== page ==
As a critic it’s important to remember that there have always been bad movies. While Godard was at his peak and Arthur Penn and Warren Beatty were making “Bonnie and Clyde,” Hollywood was unrolling horrible Cold War spoofs and beach blanket movies. The bad fade. The good last.
It gets really hard sometimes. I tried to keep that in mind while suffering through “Guardians of the Galaxy,” the latest Marvel Comic books adaptation. “Guardians” really is every bad thing said about comic book movies by old people. Short attention span. Smug rather than smart. Black versus white, and lucky to be that complicated. A string of random images with no connective tissue.
James Gunn’s film thinks it’s a clever departure from typical comic book fare. Really, it’s just shoveling the same star dust. There are not enough cool David Bowie songs in the Milky Way to save it. The usual Scooby-Doo plot involves one of those mysterious lost cubes with superpowers of destruction that lay around the universe. The evil warlord with the funny hat wants it. The unwitting carrier is an interstellar thief Peter Quill (Chris Pratt), an earthling abducted as a boy along with his favorite seventies mix tape. He joins forces with a cybernetic raccoon (voice by Bradley Cooper), a walking tree (voice by Vin Diesel), a musclebound Martian and a green-skinned alien played by Avatar’s Zoe Saldana, trying to complete the entire alien rainbow.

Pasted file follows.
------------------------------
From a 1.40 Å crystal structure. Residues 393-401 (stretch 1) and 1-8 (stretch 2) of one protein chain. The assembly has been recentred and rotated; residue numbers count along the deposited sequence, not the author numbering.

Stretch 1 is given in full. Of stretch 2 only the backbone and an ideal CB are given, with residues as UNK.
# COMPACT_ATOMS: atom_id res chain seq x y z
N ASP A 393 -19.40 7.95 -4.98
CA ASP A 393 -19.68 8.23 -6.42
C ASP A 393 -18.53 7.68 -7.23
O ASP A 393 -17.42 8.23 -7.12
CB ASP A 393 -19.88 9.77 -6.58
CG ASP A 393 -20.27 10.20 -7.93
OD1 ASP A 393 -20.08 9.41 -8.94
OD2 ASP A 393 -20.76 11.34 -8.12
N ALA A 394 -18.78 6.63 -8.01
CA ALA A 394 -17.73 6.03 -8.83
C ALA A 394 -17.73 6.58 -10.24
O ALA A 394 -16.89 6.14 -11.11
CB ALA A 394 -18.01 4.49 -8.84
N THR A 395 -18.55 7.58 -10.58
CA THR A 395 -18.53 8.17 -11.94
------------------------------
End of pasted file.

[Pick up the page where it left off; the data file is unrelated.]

Like most bad comic book films, the trouble starts with the script by Gunn and Nicole Pearlman. When characters open their mouths, odds are they are going to explain what’s happening or blame someone. I understand these movies are aimed at viewers of all ages. But when the evil missile thingamajigs are raining down on the defenseless city, and the talking raccoon turns around his spaceship and says something like “Fire up at the thingamajigs before they reach the ground” right before he starts firing up at the thingamajigs before they reach the ground, then that’s one spoon-feeding too far. Had Gunn and Pearlman worked on Raiders of the Lost Ark, we would have the immortal line, “Look, a giant boulder rolling toward me! I’m going to run the other direction!”
Visually, the film is casually impressive–in a C.G. kind of way. Money buys detail. That said, the shots in “Guardians” are disconnected, like comic book panels that just happen with little connecting them narratively. On a lighter note I wonder, after “Transformers,” “The Green Lantern,” “The Avengers” and this, do evil galactic overlords all share the same C.G. asteroid sets? Is it like a timeshare?
I hate being that guy, the film critic who takes it upon himself to denounce the comic book movie as childish. Comic book movies are no different than any other kind, some are good and some are bad, and the role of the critic is to state why. I read once that Hayley Atwell had the whole “Captain America” set in tears with her goodbye speech to the doomed Captain. The human condition is pretty powerful stuff, no matter in whats iconography it is dressed. Where is the human condition in “Guardians of the Galaxy”? Not in this universe.